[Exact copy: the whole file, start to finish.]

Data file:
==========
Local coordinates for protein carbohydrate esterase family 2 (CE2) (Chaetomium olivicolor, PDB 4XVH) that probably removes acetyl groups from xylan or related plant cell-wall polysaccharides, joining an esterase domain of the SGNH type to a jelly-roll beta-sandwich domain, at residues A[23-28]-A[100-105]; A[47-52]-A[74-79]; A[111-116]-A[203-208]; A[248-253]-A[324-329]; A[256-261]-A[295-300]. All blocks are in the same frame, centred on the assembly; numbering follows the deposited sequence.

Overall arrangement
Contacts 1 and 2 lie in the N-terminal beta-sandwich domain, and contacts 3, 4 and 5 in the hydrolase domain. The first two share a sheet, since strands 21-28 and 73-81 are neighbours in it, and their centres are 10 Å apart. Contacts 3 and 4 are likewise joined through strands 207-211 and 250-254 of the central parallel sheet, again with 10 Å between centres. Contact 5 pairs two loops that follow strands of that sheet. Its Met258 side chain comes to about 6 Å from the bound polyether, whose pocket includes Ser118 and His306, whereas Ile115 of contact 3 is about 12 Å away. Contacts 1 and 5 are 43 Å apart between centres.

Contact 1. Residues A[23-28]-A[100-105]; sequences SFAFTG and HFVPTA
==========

Local coordinates for protein carbohydrate esterase family 2 (CE2) (Chaetomium olivicolor, PDB 4XVH) that probably removes acetyl groups from xylan or related plant cell-wall polysaccharides, joining an esterase domain of the SGNH type to a jelly-roll beta-sandwich domain, at residues A[23-28]-A[100-105]; A[47-52]-A[74-79]; A[111-116]-A[203-208]; A[248-253]-A[324-329]; A[256-261]-A[295-300]. All blocks are in the same frame, centred on the assembly; numbering follows the deposited sequence.

Overall arrangement
Contacts 1 and 2 lie in the N-terminal beta-sandwich domain, and contacts 3, 4 and 5 in the hydrolase domain. The first two share a sheet, since strands 21-28 and 73-81 are neighbours in it, and their centres are 10 Å apart. Contacts 3 and 4 are likewise joined through strands 207-211 and 250-254 of the central parallel sheet, again with 10 Å between centres. Contact 5 pairs two loops that follow strands of that sheet. Its Met258 side chain comes to about 6 Å from the bound polyether, whose pocket includes Ser118 and His306, whereas Ile115 of contact 3 is about 12 Å away. Contacts 1 and 5 are 43 Å apart between centres.

Contact 1. Residues A[23-28]-A[100-105]; sequences SFAFTG and HFVPTA